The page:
| GRENOBLE, France — Philippe Magarshack, group vice president of central R&D at STMicroelectronics, made the 20 kilometer journey down the mountain from Crolles to provide a keynote presentation to the IP-SOC 2004 conference, which opened here today. |
But at the Intellectual Property System on Chip conference Magarshack portrayed that ST travelled a lot further than many of its competitors in terms of taking a holistic view of system-on-chip design and manufacture.
Contained within the keynote, and elsewhere at the conference, were signs that a new level of abstraction somewhere above the register-transfer-level (RTL) is starting to take hold in the industry. Such a move up in abstraction has been long discussed but the number of approaches has proliferated along with the standards bodies.
Magarshack revealed that ST is making some progress in attacking the complexity of System-On-Chip (SoC) design and reducing time to market through the use of transaction level modeling using the SystemC language.
Magarshack also praised the work of the Spirit Consortium (Structure for Packaging, Integrating and Re-using IP within Tool-flows), which published the first version of its standard shortly after Magarshack finished speaking. This was slightly self-congratulatory as Spirit has largely been driven by the Crolles Alliance, which comprises ST, Philips, and Freescale Semiconductor Inc., helped by three of their suppliers; ARM Holdings plc, Mentor Graphics Corp. and Synopys Inc.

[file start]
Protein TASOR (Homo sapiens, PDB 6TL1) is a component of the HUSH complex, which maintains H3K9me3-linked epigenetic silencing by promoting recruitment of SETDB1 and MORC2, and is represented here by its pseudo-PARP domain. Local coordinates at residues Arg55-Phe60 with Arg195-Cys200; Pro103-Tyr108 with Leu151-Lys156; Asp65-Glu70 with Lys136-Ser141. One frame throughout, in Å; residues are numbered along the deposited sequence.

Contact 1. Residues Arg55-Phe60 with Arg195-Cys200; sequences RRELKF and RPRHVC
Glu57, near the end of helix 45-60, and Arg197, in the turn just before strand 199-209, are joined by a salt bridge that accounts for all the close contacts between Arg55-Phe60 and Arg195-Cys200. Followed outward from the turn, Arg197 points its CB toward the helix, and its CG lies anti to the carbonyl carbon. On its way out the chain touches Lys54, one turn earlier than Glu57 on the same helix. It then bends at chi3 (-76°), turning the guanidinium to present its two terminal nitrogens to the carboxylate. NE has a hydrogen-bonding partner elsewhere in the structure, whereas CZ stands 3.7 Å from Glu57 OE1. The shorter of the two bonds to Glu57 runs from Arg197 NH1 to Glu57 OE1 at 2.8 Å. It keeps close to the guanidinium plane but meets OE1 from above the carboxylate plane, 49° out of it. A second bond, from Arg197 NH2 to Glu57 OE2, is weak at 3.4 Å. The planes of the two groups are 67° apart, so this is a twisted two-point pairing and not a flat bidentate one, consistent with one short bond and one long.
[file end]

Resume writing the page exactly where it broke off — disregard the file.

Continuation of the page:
Nonetheless Magarshack went on to indicate how the use of high-level descriptions of IP cores or hardware blocks allowed a system description to be put together quickly and modeled effectively, teaching a lot about the system architecture and allowing software development to begin before a line of RTL is written or a block re-used.
He added that standardizing on a TLM (transaction-level modeling) platform should allow third parties to start offering tools around the TLM for such things as tools for performance analysis.
"TLM allows a paradigm shift. It allows us to deliver a prototype [description] to customers before the RTL is frozen."
But Magarschack also pointed out that the proliferation of process technologies, now typically three variants of vanilla logic CMOS per manufacturing node, was creating a burden for IP developers who he said would have to start including threshold voltage variation and back-biasing of transistors within their designs to cope with leakage currents power optimization.
"SoC is at the heart of conflicting trends; upwards towards complexity of hardware and complexity of software down into physical effects." Magarshack listed cross-talk, electro-migration, wire delays annd on-chip variation amongst the physical problems which hound the SoC developer.
The IP industry also had to leave behind the idea that IP is written and then sometime later licensed to a second and third parties. "We can't wait for the IP to be frozen. For us IP is a partnership that takes place every day. In many SoCs half the IP cores are being written at the same time the SoC is being designed."
"Only aa close link between process, design and system-level engineers will yield full specification SoCs," Magarshack concluded.